55. Posted by movingback

    Wow, boom boy – that’s some major scoop you claim to have there. Hope it’s true – it would be nice to have Jake (and Reese?) in the neighborhood. But prepare to have your post flamed shortly! At any rate, like I said before, I doubt the person who bought this house is concerned about cash flow either – apples to apples, oranges to oranges, it’s a rent vs. buy debate, and after 6 properties total, I’m staying on the ownership side – census statistics, cash flow, rent control, boom or bust, did we pay too much, loss or gain – etc – I much prefer owning my own home to paying someone else’s mortgage. The benefits are too difficult to explain to those that don’t understand.
    Fluj, where are you?

  56. Posted by kaya

    OMG!!! Donnie Darko is moving to the hood, sweet!!

  57. Posted by dub dub

    @movingback: I guess he didn’t have time to check his rent-versus-buy spreadsheet between movies! Doesn’t he know the apartments on Castro and 25th have vacancies? 😉

  58. Posted by movingback

    You’re very funny, dub dub!

  59. Posted by james

    i’ll second that. good one dub. what was jake thinking? buying a beautiful place in one of the nicest places to live in the world? he’s a friggin’ idiot!

  60. Posted by Brutus

    Satchel, what money are you following? The state has not challenged the census estimates, as NYC, Detroit, and scores of other cities have – and guess what? In EVERY case of an urban city challenging the results, the census estimates for this decade have DRASTICALLY underestimated urban areas.
    Most of your anecdotal evidence merely points to a decreased number of children, which I certainly will not dispute. However, that doesn’t mean that population has fallen – during the population runup in the late 90’s, do you think it was families with kids causing that?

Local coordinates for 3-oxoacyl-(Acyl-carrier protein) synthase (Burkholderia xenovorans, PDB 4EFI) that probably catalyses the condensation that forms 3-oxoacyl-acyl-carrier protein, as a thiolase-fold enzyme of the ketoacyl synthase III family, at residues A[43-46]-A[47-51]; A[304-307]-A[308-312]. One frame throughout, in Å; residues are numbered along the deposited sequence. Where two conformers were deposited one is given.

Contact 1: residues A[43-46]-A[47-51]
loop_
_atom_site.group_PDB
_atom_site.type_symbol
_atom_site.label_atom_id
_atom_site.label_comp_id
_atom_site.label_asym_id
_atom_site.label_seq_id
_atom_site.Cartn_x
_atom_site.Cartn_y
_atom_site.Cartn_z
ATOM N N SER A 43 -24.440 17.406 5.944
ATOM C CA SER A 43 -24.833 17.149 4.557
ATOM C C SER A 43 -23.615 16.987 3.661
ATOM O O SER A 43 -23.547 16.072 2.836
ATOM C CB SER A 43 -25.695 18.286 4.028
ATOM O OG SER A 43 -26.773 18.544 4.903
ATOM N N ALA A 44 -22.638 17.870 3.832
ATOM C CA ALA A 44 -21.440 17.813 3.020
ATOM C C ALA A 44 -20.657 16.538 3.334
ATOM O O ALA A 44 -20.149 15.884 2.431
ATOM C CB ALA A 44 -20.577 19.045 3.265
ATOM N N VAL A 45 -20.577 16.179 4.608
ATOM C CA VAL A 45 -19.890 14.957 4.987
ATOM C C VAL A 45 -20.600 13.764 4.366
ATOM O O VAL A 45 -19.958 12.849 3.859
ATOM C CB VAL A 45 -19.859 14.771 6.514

61. Posted by anoncensorious

    Why would an actor with a pad in N.Y.C. and a newly purchased house on Mullhollamd Drive in Los Angeles (don’t you people EVER read L.A. real estate blogs!?) need a place in San Francisco? To be close to the “action” in the entertainment industry? Or because of our “thriving” arts and theater scene? Give me a break. This reminds me of certain realtors in the 80’s who used to call Herb Caen to claim Madonna was thinking of buying their listing on outer Broadway because she just “had” to have a house in San Francisco. You know realtors are getting desperate when they start claiming Noe Valley is Hollywood north.

  62. Posted by MedusaSF

    ^I interpreted the Jake-G comment as a joke. BUT, I know of a few HUGE movie stars that recently bought homes here while they filmed movies in the area. It really had nothing to do with wanting a permanent place in SF.
    How cool would it have been though if Madonna had purchased a pad on Broadway! Then again, I’m sure I’d just happen to walk my dog in front of her house several times a day, so it’s just as well that didn’t happen.

  63. Posted by Satchel

    Brutus, you’re not seriously questioning whether or not SF proper has lost population since the post-war period, are you? You asked what census data. You’ve seen it now, but you disregard it. In the 2010 decennial you’ll see an even bigger drop from the 2006 data, I’m guessing. We’ll see.
    The late 90s surge was based on tech hiring. We saw this immediately in rental rates – i.e., there was a real demand shock. After the tech bust, rents collapsed (the house I am renting today rents for 33% LESS in nominal dollars today than in 1995-2000!!).
    That census data is doubtless imperfect. But its methodology is relatively consistent (that’s what big bureacracies are good at – creating consistent procedures). So, after questioning where the census data comes from, now you dispute it, by citing to a one-time state survey that shows more people than the census.
    My proposition is that SF does not suffer from a housing shortage. As proof of that, I’ve shown you some post-war trends in the data, showing decreasing population as a general matter. (Keep in mind that ENTIRE NEIGHBORHOODS were added to SF in the 1950s and 1960s.) I’ve offered some anecdotal data regarding the prevalence of vacant housing, again consistent with the census data. Also, some anecdotal observations about the absence of children, which you apparently accept, but then fail to follow through to its logical conclusion – namely, that housing that was designed for 5 or 6 family members is now being underutilized – “two gay guys and a dog” was what I said (actual example around the corner from me); or a single old lady (about 80 or 90 years old) living in a 6000 sq foot mini-mansion with 7 bedrooms (55 St. Elmo).